Tim Kubiak 4:41
So, so you talk about the apps, one of the things I think you had a great corporate sponsor, if I’m not mistaken. Malwarebytes and you did some research on that that came out back in September. Can you talk a little bit about that?

Sue Krautbauer 4:53
Sure. Scott, I’d like to jump in on that. So. So as we is we think about our work. And our work is, is oftentimes putting a computer into the hands of an individual that’s either not familiar, not a digital native, as we might call it, or someone who is just their skill sets, aren’t they’re not, they’re not comfortable there. And it does it absolutely, positively when you think about, you know, people who are on the wrong side of the digital divide, which we also call the technology gap. And it describes that gap between those who have access to computers and the internet knows who don’t, those are, often, as Scott said, low income communities of color, rural, isolated individuals, older adults, the vulnerable, then they sit on the wrong side of this divide. So so we provide a computer for them and open up this, this amazing world, amazing world of connectivity. And think about it from your own perspective. If someone took your computer away, and you couldn’t you couldn’t access the internet on a daily basis what that impact would be for you. But we also put these poke folks in in the possibility of yet a more vulnerable position because they’re not familiar, they don’t know how to keep themselves safe, necessarily. So one of our corporate sponsors Malwarebytes. And we paired up with them their their leading cybersecurity malware by malware protection software company. And we said, what happens when they get on? Are they? Are they targeted more frequently? Do they? Do they get scammed more often? And what is the rate of fraud? What is the rate of victimization within folks who are in our, in the new the new digital, the new digital arena. So we, we had some key findings that I think would be really interesting. 31% of people do not feel safe online, they don’t feel private, online, globally. And this was done not only in the US, but also in the US in the in the United Kingdom, and also in Germany. So it is got a global flavor to it. 53% of women do feel the least private, there are 53% of women, compared to 40% of men feel least private online. And globally, that was 35% of women versus 27% of men. And interestingly enough, when you when when for those of us who are very comfortable in the tech space now, you know, you put on an anti malware, you know, you know, cybersecurity type, you know, infrastructure either on your computer, or you know, your network, etc. 79% of the 5000 people that were interviewed in in that in our target market did not have any familiarity at all with antivirus products. So, I mean, there’s more stats to come on that and and I can share more as we go along. But it was just startling. And for us, it felt important to know that once we opened the door to the to this massive world of digital opportunity, what else what what other responsibilities might we have for that. So we’ve also partnered with Malwarebytes, to provide to our constituents on computers that are sent, sent to them to be able to have the Malwarebytes software product, the full Malwarebytes software product loaded for free on on computers that didja tunity and our digital Opportunity Network are providing to our constituents.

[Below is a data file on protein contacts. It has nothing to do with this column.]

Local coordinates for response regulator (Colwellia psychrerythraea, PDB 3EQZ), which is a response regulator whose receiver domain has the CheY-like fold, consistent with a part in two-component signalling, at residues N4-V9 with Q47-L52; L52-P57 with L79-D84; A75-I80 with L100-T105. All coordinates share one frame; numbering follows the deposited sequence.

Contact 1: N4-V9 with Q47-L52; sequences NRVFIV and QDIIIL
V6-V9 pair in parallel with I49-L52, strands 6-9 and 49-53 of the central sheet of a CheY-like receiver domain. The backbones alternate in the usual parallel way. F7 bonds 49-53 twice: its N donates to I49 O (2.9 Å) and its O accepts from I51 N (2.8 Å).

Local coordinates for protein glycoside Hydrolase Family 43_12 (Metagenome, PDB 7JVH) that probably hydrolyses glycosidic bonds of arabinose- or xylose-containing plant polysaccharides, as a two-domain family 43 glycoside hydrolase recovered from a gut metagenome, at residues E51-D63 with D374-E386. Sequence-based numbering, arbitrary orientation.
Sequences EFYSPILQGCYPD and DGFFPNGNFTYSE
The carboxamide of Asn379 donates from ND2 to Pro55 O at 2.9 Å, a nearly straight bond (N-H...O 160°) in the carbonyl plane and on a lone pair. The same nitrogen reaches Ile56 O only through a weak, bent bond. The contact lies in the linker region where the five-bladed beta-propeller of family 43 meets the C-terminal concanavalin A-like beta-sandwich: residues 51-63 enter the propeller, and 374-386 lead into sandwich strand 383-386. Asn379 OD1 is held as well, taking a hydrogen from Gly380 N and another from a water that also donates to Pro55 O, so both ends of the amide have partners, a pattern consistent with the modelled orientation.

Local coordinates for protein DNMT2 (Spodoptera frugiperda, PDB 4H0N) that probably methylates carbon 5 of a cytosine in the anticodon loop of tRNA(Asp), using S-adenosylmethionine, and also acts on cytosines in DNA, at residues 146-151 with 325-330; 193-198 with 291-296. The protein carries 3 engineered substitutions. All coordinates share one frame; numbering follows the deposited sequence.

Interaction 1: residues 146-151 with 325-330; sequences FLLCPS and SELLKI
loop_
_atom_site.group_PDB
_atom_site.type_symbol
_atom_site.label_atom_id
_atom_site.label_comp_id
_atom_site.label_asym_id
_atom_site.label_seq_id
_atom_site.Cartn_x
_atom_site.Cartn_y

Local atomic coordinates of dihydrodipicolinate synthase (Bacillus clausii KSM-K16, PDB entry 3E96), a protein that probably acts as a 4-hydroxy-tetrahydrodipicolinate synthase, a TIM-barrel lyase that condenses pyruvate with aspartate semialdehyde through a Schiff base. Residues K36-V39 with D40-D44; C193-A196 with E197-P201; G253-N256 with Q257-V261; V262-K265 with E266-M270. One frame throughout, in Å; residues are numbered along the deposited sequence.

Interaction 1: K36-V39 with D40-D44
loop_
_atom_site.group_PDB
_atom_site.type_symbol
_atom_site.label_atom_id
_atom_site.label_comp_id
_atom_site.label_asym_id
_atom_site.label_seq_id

Tim Kubiak 8:40
So so if I can draw some correlations here, right. So digital privacy is one thing, there’s obviously been a ton of research into banking in disadvantaged communities, right, and their lack of accounts and access. And then you talked about immigrant communities. And one of the things that I know is an issue in World Bank tracks, it is, you know, we’ll say, authoritarian governments tracking and, you know, tracing people’s currency flows inside their countries. And when you have immigrants, one of the things that often happens is culturally, they send back to the old country for lack of a better phrase, and what you’re doing here, or at least my interpretation of it, is, you’re given the ability to not only communicate safely in this environment, but potentially communicate safely back to their families that have been left behind. Is that fair?

Sue Krautbauer 9:32
Absolutely. Spot on. Absolutely. Yep.

Scott Henley 9:36
Because one of the one of the big things, one of the, you know, findings from the research that was startling to me was that of the 1000s and 1000s of people that were surveyed, not a single person, avoided suspicious online activity doesn’t matter, age, gender, income education level. Everyone is exposed to it and so whether it’s an In the immigrant population, as you said, or anyone else, it’s such a pervasive issue. And so with, through working with Malwarebytes, we’re hoping to, you know, help protect those that are new adopters, and probably the most vulnerable.